Honey They Shrunk the Aussie Dollar

As we wrote earlier this week the AUD has been on a bumpy slide ever since June, and with earnest down to a 60 handle this week from the beginning of November.  


Yesterday saw a reversal on the back of the news that China’s central bank cut their RRR (reserve requirement ratio) for banks by 0.5% and so unleashing $188b of liquidity into the market as they try to counter the downward pressures on their economy from their property collapse. Whether that small rebound is sustainable remains to be seen.  Whilst supportive of the AUD in the short term, the move highlights the structural economic issues within China, our biggest customer.  A deteriorating China is not good for the AUD.

That rising AUD has given Aussies the perception that spot gold has been falling whereas the USD spot price has held reasonably firmly at around $1782 over the same period.  There is another consequence of the AUD moves and that is interest rates.

ABC News ran the article last night “How the falling Australian dollar could affect interest rates”:

“So why do we care if the dollar moves?

Because changes in the dollar influence the prices we pay for imported products, and therefore inflation.

That is, the lower the value of the dollar, the more of it we need to buy something made in another country.

"If it falls 10 per cent, then all things being equal, imported prices rise 10 per cent, and they are about 20 per cent of the CPI, so spread over a year, it would add 2 per cent to prices," AMP Capital's Shane Oliver says.

The dollar has been falling, so if it keeps losing ground, it will add to already existing inflationary pressure.

And the higher the level of inflation, the more likely it is that the Reserve Bank will bring forward its first increase in the cash rate.”

Inflation is often called a psychological as much as monetary phenomena.  When people believe prices in the future will be higher than they are now, they are more likely to buy their desired goods now not later… inflation.  Conversely when people think prices will fall they will wait and pay less in the future….deflation.  You can see why central banks hate deflation.  It becomes a brake to the economy and if you are custodian of massive debt, you can’t inflate that debt away either.  From a strictly monetary standpoint, inflation is simply a factor or more (printed) money chasing the same amount of goods.  That has most certainly been the case for financial assets and is now playing out in consumer land too.

In Australia we have the additional issue of low wage growth meaning that inflation, when combined with near zero interest rates, means there is a direct erosion of the ordinary Australian’s wealth.  Added to that we have one of the highest personal debt levels in the entire world, and largely courtesy of home loans.  Raising rates may be the traditional answer to slowing inflation but what if a large chunk of what’s driving inflation is at the supply side not demand?  What happens when you raise rates amid record debt and moribund wage growth?  As the ABC article concludes:

“And that's the crucial point. A sustained build-up in inflation will bring forward a Reserve Bank monetary tightening cycle.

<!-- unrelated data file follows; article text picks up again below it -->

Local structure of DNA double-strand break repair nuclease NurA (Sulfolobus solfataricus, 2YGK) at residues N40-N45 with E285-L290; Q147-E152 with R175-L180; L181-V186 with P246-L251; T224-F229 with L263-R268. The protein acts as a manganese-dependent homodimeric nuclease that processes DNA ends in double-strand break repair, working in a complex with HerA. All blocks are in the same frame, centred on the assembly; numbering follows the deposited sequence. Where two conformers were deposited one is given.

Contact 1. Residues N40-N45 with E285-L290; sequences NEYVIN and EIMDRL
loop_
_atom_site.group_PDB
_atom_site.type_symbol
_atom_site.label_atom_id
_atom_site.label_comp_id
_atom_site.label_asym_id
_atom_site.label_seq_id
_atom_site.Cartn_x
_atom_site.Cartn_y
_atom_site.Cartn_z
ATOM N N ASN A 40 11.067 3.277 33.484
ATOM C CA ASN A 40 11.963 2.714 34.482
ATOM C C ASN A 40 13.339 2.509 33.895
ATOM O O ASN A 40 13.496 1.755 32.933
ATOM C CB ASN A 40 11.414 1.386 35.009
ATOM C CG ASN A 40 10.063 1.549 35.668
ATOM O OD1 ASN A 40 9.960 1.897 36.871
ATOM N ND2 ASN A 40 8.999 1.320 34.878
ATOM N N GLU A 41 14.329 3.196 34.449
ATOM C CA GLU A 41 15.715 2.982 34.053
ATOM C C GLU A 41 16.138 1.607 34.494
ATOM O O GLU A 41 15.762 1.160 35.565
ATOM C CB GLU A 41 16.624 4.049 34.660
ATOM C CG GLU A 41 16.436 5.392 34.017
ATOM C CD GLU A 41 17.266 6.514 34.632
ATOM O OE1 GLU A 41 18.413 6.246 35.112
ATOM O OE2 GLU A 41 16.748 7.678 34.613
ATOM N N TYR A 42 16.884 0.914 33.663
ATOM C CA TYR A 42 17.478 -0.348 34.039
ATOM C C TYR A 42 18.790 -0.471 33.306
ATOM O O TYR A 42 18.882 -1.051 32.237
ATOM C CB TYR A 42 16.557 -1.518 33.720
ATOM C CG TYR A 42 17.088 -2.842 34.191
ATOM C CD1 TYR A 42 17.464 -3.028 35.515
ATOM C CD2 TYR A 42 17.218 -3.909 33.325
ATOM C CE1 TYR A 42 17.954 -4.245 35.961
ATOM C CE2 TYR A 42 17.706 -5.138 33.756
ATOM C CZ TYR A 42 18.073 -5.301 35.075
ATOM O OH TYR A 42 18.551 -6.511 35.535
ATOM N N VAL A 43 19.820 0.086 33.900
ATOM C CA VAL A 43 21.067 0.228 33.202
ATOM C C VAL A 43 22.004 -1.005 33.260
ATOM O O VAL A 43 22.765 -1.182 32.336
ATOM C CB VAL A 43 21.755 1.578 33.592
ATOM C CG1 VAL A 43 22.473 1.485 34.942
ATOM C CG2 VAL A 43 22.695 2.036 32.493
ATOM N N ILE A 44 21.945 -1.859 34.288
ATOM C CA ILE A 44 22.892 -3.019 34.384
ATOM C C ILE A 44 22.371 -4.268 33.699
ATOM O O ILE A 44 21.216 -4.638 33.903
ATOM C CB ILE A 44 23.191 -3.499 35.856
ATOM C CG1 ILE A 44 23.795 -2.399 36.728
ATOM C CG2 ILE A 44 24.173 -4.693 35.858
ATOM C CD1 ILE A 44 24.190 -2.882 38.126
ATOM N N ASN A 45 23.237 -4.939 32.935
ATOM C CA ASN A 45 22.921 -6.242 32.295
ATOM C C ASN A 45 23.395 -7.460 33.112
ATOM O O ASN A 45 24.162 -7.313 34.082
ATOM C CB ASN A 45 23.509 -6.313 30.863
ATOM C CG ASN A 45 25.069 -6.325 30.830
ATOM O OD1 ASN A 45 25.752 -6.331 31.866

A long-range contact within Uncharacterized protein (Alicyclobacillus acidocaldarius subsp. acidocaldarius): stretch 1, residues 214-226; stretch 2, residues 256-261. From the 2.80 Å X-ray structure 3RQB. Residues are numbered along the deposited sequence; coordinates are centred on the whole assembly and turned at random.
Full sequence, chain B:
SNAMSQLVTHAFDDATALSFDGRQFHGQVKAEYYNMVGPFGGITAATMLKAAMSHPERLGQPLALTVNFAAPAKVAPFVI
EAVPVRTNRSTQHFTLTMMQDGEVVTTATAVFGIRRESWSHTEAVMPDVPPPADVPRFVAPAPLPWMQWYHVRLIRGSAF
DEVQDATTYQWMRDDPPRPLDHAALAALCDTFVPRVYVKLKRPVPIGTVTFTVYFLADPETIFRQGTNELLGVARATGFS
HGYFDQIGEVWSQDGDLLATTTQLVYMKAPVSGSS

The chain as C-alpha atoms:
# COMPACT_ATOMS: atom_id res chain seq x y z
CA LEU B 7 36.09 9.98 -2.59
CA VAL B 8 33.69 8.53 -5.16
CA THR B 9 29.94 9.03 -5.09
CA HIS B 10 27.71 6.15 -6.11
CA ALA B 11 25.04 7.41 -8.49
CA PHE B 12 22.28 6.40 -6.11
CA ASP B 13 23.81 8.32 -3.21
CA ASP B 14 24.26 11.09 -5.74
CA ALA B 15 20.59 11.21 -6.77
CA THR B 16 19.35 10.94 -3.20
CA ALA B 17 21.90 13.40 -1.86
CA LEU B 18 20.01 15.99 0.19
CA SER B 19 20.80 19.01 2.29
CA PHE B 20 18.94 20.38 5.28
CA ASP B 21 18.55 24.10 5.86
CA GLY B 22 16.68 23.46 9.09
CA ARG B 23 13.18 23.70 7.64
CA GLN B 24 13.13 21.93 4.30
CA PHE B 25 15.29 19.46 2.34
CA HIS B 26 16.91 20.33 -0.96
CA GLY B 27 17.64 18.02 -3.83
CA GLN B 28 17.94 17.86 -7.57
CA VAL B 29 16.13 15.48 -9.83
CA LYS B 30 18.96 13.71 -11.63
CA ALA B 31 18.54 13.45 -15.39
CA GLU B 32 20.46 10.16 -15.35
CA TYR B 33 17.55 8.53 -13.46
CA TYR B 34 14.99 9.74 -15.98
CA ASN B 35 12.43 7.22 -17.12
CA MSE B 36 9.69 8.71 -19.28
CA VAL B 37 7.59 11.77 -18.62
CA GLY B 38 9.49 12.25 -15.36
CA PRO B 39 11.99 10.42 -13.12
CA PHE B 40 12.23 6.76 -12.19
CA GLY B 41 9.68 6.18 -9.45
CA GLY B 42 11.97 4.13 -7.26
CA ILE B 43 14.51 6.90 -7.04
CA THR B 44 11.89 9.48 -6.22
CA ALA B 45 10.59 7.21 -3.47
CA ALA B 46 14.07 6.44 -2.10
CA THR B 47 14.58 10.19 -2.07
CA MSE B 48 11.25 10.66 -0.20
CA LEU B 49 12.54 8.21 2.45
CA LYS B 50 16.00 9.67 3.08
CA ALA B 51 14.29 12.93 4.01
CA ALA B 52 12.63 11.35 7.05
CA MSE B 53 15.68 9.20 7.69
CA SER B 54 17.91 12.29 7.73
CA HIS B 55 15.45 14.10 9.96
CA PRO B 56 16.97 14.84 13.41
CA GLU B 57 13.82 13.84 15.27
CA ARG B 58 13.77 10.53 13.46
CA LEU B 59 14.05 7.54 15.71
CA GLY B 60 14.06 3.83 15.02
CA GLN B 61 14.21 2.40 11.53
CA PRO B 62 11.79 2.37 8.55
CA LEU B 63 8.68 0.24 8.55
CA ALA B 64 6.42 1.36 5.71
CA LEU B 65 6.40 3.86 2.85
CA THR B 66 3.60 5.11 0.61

The major banks have begun raising the interest rates on their fixed-rate mortgages.

In some case they've worked through three or four tightening cycles in the past few months.

You can see where this is heading, right?

Analysts fear a scenario of a falling dollar contributing to higher sustained inflation which sees the Reserve Bank raising the cash rate much earlier than predicted.

That would push variable rates higher which would further put upwards pressure on fixed rates.

The hope is that all of this coincides with higher economic growth and falling unemployment, but what if it doesn't?”

Just as we discussed last week, gold’s allure as a preserver of wealth shines in such an environment.  Money in the bank is literally giving a negative return as inflation far outstrips the tiny interest return you receive (then take of tax and fees etc). As the dollar drops that just gets worse.  Conversely, as the AUD drops you get a directly proportional increase in the value of your gold.

As the ABC article rightly concludes, there is no definite answer in this crazy COVID responding world.  It’s all about balance, or more pointedly, diversification.  

The old adage of not having all your eggs in one basket has never been more important.  However in this world dominated and distorted by artificial monetary stimulus it is critical to look more broadly at that basket metaphor. Those distortions have broken some historical financial correlations… and correlation is the key word for balance.  You need to look at your portfolio and see if what you think is ‘balanced’ is actually a basket of correlated assets.  i.e. if one goes down, they all do.  That’s not balance.  Gold continues to provide that lack of correlation and importantly too, silver is different again.

The following image paints a thousand words.  There is little point in having your wealth in different baskets if they are all in the same truck!  This big crazy stimulus fuelled truck is snowballing and the inevitable crash is coming.  Don’t have everything in the truck…